The ambiance screams Govinda wherein life-sized cut outs of Madhuri Dixit, Amitabh Bachchan and Salman Khan wait on you, Crimemaster Gogo’s eye-popping gyaan bursts through the walls, Krrish and Simran photo booths make an offer your Instragram account cannot refuse and dishes go by the name of Katrina Corn Tikki, Bong Bips Fish Curry, Fish Fry Na Milegi Amritsari, Yeh Hai Bakrapur, Fugli Fryums, Slice Fish in Three Idiots Pepper Sauce and Paan Singh Ice cream.

You even make your own Mastani Papdi Chaat.

Now how about adding Sherbet-E-Jannat to that menu?

Sunday

Sunday style discovery: Saira Banu L-O-V-E-S pearls. 

This column was first published on rediff.com.

Previously:
Grace under fire
More power to Anushka Sharma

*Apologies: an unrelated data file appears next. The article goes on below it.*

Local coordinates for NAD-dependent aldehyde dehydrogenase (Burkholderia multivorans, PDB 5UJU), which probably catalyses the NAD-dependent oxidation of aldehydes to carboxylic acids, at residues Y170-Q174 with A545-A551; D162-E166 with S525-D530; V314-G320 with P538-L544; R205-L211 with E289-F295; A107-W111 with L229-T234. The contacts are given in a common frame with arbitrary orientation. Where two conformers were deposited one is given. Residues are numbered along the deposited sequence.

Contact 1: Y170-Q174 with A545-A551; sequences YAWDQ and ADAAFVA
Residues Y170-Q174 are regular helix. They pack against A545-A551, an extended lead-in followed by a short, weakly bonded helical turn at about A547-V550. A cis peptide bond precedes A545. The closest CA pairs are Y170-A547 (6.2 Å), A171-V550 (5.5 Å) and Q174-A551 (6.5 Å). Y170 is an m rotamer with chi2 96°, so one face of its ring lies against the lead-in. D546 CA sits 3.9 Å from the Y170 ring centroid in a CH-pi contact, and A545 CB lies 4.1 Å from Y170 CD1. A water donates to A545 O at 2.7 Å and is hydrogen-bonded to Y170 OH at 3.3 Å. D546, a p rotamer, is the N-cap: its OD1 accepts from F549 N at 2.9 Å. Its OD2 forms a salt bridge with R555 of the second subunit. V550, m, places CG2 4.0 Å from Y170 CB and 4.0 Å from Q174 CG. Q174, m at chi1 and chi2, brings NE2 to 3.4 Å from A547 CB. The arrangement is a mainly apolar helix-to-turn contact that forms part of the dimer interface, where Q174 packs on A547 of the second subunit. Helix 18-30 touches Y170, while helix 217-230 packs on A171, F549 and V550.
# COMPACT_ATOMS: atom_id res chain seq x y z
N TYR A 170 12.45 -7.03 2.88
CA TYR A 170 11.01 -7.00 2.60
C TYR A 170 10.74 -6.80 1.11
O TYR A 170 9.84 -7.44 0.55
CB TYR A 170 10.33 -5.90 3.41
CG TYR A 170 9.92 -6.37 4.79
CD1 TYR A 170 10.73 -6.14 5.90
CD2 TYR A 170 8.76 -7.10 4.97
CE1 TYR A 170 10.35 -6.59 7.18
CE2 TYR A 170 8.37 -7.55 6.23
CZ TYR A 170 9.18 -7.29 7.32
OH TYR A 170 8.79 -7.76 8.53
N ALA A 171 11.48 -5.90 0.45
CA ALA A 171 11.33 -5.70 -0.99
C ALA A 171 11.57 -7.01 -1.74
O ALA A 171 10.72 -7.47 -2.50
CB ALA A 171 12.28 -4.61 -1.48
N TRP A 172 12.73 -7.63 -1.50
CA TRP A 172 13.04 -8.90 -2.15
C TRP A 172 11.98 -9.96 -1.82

Rishi Kapoor’s page-turning debut!
Picking Jedi skills from Amitabh Bachchan
Mera wala Shah Rukh
Ranbir-Ranveer, sigh sigh!
When Tabu struggled with a 500 rupee note
Of post-festival blues and toilet titles!
Finding links of life in Dhoni’s Ranchi and Madhuri’s Mujrim!
Inside Dharmendra-Hema’s intensely private world
Power of Pink
The irrepressible cuteness of Pooja Bhatt
Indradhanush was our Stranger Things
When Saif Ali Khan wore Rishi Kapoor’s sweater
Getting nostalgic about the 1980s, Winona Ryder & Kishore Kumar
Rediscovering Gulzar’s Ghalib & finding Free Love
Applauding NTR’s Superman on screen!
Tripping on A R Rahman
A millipede and Kimi Katkar’s monsoon romance
Udta Punjab, worst casting decisions, and naheeee…!
Of warring Khan bhakts and meeting Mogambo!